Quote

One of the criticisms that Zelda has often received was that it used sequenced rather than fully-orchestrated music. Koji Kondo’s reason for this choice was that MIDI-based music allowed him to create music that changed with the environment, something first used in Super Mario World. In Super Mario Galaxy, they’ve finally figured out how to do both, utilizing complex layers of dynamic music even while using a full orchestra. The effect on the atmosphere is amazing, setting the epic mood of the game.

FINALLY. I'm very glad Nintendo has stopped ignoring the importance of music. (No, I don't buy their excuse. I'm sure they could've made orchestrated music dynamic before now. They didn't because they're cheap.) Now if only Nintendo would get on board with voice acting....

FoldMeTwiceNovember 13, 2007

I agree with the traveller.. we're just too spoiled by riding our saddled dinosaurs through valleys of choclate with hills watching our every step, jumping on walking mushrooms every now and then. On the other hand.. the first thing that comes to ones mind when thinking about space, galaxies and the like IS freedom.. together with the fascination of the limitless unknown. Maybe these associations broke some restrictions in the heads of the designers .. oh I so wish I had the money to finally get a Wii *cry*

CalibanNovember 13, 2007

I'm getting the game today, woohoo it's a me not Mario!

stedamanNovember 13, 2007

A good review....A definate 10...this is GOTY.

I reackon controls 9...just small issues with camera only on rare ocassions...the controls gamewise are perfect.

anyone with a wiii simply must buy this game.

planetidiotNovember 13, 2007

Good game, but 10? I'm sorry, if there's anything at all wrong with the game, it shouldn't be a ten. And there are some things wrong with the game.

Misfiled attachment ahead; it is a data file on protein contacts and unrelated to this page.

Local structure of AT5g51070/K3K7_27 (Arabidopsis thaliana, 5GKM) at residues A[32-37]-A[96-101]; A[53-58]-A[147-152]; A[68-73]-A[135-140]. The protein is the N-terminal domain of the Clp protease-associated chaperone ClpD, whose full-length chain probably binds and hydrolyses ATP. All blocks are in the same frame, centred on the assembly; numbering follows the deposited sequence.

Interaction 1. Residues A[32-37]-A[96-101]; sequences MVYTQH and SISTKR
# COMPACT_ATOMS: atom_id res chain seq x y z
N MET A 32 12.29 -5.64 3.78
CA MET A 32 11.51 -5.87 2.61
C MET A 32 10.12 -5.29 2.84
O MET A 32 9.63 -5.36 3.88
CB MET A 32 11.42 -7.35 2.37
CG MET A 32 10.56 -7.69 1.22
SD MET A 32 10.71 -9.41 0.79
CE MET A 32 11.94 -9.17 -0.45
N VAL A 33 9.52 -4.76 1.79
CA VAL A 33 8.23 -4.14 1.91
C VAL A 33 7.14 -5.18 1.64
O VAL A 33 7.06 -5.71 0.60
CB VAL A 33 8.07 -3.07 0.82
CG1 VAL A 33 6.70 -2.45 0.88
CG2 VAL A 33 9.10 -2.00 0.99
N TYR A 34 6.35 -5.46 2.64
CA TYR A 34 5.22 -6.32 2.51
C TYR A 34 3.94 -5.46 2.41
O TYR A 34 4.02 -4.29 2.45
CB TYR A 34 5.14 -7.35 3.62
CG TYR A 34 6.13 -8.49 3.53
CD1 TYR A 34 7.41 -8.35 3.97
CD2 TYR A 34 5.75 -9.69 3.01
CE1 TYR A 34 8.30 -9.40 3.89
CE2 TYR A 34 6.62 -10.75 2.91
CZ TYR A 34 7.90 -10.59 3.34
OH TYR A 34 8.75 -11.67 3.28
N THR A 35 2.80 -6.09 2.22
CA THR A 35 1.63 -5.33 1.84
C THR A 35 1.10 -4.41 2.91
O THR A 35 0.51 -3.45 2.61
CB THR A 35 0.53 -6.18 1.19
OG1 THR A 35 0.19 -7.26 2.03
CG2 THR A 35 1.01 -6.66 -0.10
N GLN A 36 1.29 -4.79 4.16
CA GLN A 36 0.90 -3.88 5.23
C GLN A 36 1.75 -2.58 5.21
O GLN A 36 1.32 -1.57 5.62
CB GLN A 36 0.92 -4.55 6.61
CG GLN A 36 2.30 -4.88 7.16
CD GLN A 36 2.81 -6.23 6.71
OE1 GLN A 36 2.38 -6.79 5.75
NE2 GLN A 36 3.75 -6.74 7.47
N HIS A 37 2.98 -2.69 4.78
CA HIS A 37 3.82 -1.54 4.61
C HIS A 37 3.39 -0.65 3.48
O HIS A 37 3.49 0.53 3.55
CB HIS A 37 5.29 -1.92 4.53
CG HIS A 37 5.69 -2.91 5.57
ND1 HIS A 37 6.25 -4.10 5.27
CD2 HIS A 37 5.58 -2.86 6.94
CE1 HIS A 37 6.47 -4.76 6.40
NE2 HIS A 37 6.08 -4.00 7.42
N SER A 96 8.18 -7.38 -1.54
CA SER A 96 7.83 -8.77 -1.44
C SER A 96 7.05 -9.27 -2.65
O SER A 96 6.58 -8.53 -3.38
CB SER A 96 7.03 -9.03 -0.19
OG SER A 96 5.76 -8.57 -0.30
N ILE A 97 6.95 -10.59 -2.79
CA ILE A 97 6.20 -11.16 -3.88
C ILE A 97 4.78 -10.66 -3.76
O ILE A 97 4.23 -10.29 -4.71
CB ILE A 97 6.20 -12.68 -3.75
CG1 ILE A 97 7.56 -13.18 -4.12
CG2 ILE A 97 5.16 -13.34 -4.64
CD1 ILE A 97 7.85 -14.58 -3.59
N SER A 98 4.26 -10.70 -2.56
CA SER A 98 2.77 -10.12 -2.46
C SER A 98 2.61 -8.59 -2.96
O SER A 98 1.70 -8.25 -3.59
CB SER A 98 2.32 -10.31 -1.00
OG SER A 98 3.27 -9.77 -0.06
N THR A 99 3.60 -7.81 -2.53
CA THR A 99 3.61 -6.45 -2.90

A 10 doesn't mean perfect. No game is perfect.

nickmitchNovember 13, 2007

There was an RFN podcast about what makes a game a 10/10. You should give it a listen.

IceColdNovember 13, 2007

Quote

FINALLY. I'm very glad Nintendo has stopped ignoring the importance of music. (No, I don't buy their excuse. I'm sure they could've made orchestrated music dynamic before now. They didn't because they're cheap.) Now if only Nintendo would get on board with voice acting....
If you read the "Iwata Asks" segment on orchestrated music, you'd see that the cost was only one small issue - it definitely wasn't the main one.

EDIT:
Quote

Good game, but 10? I'm sorry, if there's anything at all wrong with the game, it shouldn't be a ten. And there are some things wrong with the game.
I posted this in another thread, but here's the NWR definition of a 10. I like it a lot, and it should be used by other sites.
Quote

10 - We don't believe any game can actually be "perfect." But some can get pretty close. We give our highest grade to games which are the best of the best. Games that aren't necessarily "generation-defining" can still be given top marks for this reason; if a game is all it can be and stands out among those like it, it can get high marks, too.

GoldenPhoenixNovember 13, 2007

Quote

Originally posted by: The Traveller
Although they didnt have to set it in space to be as zany as they wanted. Lots of people are saying this, but they could have made the levels just as insane and crazy without the space setting. Its Mario you dont need to explain it.


Actually I think this is untrue, with the space setting they could make big or small worlds. It gave them a tremendous amount of creative freedom because not everything has to be an elaborate stage. A designer could say "I want to create this world, it is small but I think it would be neat".

comfortboyNovember 13, 2007

Quote

Originally posted by: planetidiot
Good game, but 10? I'm sorry, if there's anything at all wrong with the game, it shouldn't be a ten. And there are some things wrong with the game.


Karl and Evan Talked about this on Radio Free Nintendo. I completely disagree with your logic. A 10 shouldn't get a -.5 every time a reviewer finds something that irks them. Like they said in a perfect reviewers world there would be no out of 10 score. But until these meta-review dependent people start reading the reviews and understanding why a game that had something that slightly detracted from the experience could still get a 10.

GoldenPhoenixNovember 13, 2007

I think it all depends what you put more value on, the fun you get out of the game vs the design of the game.

wulffman04November 13, 2007

Quote

Originally posted by: comfortboy
Quote

Originally posted by: planetidiot
Good game, but 10? I'm sorry, if there's anything at all wrong with the game, it shouldn't be a ten. And there are some things wrong with the game.